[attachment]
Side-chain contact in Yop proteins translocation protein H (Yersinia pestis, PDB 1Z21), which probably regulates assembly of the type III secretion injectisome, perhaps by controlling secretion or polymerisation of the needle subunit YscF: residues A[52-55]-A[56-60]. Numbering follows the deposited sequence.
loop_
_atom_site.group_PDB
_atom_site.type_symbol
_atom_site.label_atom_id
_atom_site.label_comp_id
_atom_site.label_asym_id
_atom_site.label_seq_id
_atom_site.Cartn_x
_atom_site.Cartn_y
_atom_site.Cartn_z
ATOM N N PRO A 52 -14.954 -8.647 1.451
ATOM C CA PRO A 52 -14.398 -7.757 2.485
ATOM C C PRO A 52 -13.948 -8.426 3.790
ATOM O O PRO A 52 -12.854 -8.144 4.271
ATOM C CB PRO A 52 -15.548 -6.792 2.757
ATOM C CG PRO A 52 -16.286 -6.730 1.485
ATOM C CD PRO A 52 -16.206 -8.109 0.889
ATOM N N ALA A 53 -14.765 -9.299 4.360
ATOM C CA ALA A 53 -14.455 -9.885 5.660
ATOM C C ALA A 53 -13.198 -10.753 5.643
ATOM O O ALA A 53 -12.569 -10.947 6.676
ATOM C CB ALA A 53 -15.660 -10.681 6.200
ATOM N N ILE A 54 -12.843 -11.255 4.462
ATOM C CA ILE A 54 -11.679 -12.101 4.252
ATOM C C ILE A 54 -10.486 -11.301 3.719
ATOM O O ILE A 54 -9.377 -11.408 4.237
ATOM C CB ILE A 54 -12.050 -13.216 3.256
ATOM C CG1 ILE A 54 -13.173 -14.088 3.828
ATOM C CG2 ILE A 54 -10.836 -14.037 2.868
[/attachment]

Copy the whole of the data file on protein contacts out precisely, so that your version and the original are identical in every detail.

Side-chain contact in Yop proteins translocation protein H (Yersinia pestis, PDB 1Z21), which probably regulates assembly of the type III secretion injectisome, perhaps by controlling secretion or polymerisation of the needle subunit YscF: residues A[52-55]-A[56-60]. Numbering follows the deposited sequence.
loop_
_atom_site.group_PDB
_atom_site.type_symbol
_atom_site.label_atom_id
_atom_site.label_comp_id
_atom_site.label_asym_id
_atom_site.label_seq_id
_atom_site.Cartn_x
_atom_site.Cartn_y
_atom_site.Cartn_z
ATOM N N PRO A 52 -14.954 -8.647 1.451
ATOM C CA PRO A 52 -14.398 -7.757 2.485
ATOM C C PRO A 52 -13.948 -8.426 3.790
ATOM O O PRO A 52 -12.854 -8.144 4.271
ATOM C CB PRO A 52 -15.548 -6.792 2.757
ATOM C CG PRO A 52 -16.286 -6.730 1.485
ATOM C CD PRO A 52 -16.206 -8.109 0.889
ATOM N N ALA A 53 -14.765 -9.299 4.360
ATOM C CA ALA A 53 -14.455 -9.885 5.660
ATOM C C ALA A 53 -13.198 -10.753 5.643
ATOM O O ALA A 53 -12.569 -10.947 6.676
ATOM C CB ALA A 53 -15.660 -10.681 6.200
ATOM N N ILE A 54 -12.843 -11.255 4.462
ATOM C CA ILE A 54 -11.679 -12.101 4.252
ATOM C C ILE A 54 -10.486 -11.301 3.719
ATOM O O ILE A 54 -9.377 -11.408 4.237
ATOM C CB ILE A 54 -12.050 -13.216 3.256
ATOM C CG1 ILE A 54 -13.173 -14.088 3.828
ATOM C CG2 ILE A 54 -10.836 -14.037 2.868